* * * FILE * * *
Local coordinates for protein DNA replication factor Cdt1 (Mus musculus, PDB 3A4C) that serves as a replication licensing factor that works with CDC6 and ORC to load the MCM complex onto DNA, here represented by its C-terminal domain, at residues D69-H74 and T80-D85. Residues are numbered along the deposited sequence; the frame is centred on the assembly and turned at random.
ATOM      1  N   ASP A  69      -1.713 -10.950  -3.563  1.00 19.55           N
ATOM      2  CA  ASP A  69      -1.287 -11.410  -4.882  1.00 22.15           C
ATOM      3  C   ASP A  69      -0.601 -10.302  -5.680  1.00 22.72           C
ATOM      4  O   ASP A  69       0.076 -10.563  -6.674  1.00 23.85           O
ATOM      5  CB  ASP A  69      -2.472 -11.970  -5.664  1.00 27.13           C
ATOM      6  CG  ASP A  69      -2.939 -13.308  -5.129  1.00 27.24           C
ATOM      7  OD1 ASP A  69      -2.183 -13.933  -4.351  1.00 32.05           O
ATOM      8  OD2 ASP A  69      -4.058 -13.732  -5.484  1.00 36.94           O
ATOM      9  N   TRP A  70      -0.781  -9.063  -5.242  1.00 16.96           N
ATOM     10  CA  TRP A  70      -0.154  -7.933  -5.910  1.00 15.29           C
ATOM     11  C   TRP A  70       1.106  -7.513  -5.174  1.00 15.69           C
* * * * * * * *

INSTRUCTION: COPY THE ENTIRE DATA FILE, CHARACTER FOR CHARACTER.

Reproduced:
Local coordinates for protein DNA replication factor Cdt1 (Mus musculus, PDB 3A4C) that serves as a replication licensing factor that works with CDC6 and ORC to load the MCM complex onto DNA, here represented by its C-terminal domain, at residues D69-H74 and T80-D85. Residues are numbered along the deposited sequence; the frame is centred on the assembly and turned at random.
ATOM      1  N   ASP A  69      -1.713 -10.950  -3.563  1.00 19.55           N
ATOM      2  CA  ASP A  69      -1.287 -11.410  -4.882  1.00 22.15           C
ATOM      3  C   ASP A  69      -0.601 -10.302  -5.680  1.00 22.72           C
ATOM      4  O   ASP A  69       0.076 -10.563  -6.674  1.00 23.85           O
ATOM      5  CB  ASP A  69      -2.472 -11.970  -5.664  1.00 27.13           C
ATOM      6  CG  ASP A  69      -2.939 -13.308  -5.129  1.00 27.24           C
ATOM      7  OD1 ASP A  69      -2.183 -13.933  -4.351  1.00 32.05           O
ATOM      8  OD2 ASP A  69      -4.058 -13.732  -5.484  1.00 36.94           O
ATOM      9  N   TRP A  70      -0.781  -9.063  -5.242  1.00 16.96           N
ATOM     10  CA  TRP A  70      -0.154  -7.933  -5.910  1.00 15.29           C
ATOM     11  C   TRP A  70       1.106  -7.513  -5.174  1.00 15.69           C